AI Killed the Radio Star?

Last year Francois Pachet was poached by Spotify as one of the world’s foremost pioneers in applying AI to music. As he pushes computers closer to the Holy Grail of composing their own works, should musicians fear or celebrate him?

Quentin Smith

Great escapes and the fearlessness of flying: A love affair with helicopters. Avaunt meets a distinctly British maverick.

The Essentials: Mark Beaumont

Last September the long-distance cyclist broke the record for cycling around the world. Here he gives an inventory of the kit that sustained him through his most challenging expedition.

Wooden Skyscrapers

Experts are proclaiming that wood is the answer to the global housing crisis. Michael Green, arguably the most ambitious and visionary architect working in this medium, explains how it’s possible to recreate the Empire State Building in wood.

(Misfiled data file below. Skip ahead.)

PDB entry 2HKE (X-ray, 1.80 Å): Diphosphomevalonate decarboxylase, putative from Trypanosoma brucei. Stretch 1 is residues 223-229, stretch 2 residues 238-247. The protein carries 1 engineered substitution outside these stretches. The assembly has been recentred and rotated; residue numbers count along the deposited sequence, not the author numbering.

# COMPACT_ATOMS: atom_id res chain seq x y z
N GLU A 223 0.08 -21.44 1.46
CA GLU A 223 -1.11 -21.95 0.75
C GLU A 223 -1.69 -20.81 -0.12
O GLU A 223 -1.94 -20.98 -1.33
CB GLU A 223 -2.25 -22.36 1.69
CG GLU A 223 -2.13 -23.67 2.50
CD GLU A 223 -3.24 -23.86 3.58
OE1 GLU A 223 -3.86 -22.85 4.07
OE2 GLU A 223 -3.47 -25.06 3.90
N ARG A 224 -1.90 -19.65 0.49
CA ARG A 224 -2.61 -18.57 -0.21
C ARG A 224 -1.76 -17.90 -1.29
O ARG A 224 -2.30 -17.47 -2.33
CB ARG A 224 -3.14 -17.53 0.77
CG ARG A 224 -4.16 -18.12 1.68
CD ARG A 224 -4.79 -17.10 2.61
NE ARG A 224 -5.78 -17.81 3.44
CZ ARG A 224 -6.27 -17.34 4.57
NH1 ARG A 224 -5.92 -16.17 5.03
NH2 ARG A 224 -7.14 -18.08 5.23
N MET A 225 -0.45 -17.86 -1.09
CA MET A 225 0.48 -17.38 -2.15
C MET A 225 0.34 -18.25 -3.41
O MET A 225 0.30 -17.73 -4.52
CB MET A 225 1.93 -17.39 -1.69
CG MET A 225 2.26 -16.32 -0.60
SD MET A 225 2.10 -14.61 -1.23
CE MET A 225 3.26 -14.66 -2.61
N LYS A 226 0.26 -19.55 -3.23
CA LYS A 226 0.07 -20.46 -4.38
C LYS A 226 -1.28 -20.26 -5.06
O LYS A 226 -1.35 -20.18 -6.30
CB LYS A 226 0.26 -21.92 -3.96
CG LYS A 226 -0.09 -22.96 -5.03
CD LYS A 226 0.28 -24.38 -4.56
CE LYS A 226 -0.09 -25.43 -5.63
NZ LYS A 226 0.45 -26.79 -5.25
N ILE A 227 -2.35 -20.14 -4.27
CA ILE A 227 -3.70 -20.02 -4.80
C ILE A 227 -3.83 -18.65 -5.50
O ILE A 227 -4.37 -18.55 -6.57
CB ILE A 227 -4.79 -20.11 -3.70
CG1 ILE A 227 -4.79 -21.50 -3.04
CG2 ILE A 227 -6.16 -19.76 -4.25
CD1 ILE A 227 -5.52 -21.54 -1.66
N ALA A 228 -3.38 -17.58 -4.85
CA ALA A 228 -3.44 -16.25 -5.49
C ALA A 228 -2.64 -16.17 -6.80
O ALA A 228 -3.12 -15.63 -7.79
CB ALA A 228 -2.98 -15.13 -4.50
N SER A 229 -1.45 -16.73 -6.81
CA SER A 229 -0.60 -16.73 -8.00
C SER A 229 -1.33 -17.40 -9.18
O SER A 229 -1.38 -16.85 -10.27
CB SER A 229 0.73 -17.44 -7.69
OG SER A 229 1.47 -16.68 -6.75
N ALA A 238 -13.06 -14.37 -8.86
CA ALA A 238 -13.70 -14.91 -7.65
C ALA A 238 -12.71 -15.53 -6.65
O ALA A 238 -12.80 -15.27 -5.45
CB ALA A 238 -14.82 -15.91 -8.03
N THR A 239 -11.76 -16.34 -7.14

Bio–Mimicry Beckons

A thread that can stop a plane mid-air: Luke Edwards on tech’s nature-inspired future.

Digital Archaeology

If these stones could talk: the Institute for Digital Archaeology deploys the latest technology to recreate monuments ravaged by war and destruction. Here the team members explain their vision.

Project Coldfeet

A highly risky operation by the CIA to get information from an abandoned Russian drift station in the Arctic involved a helium balloon, an aircraft with horns protruding from its nose, and a flying pig.

The Desert Fathers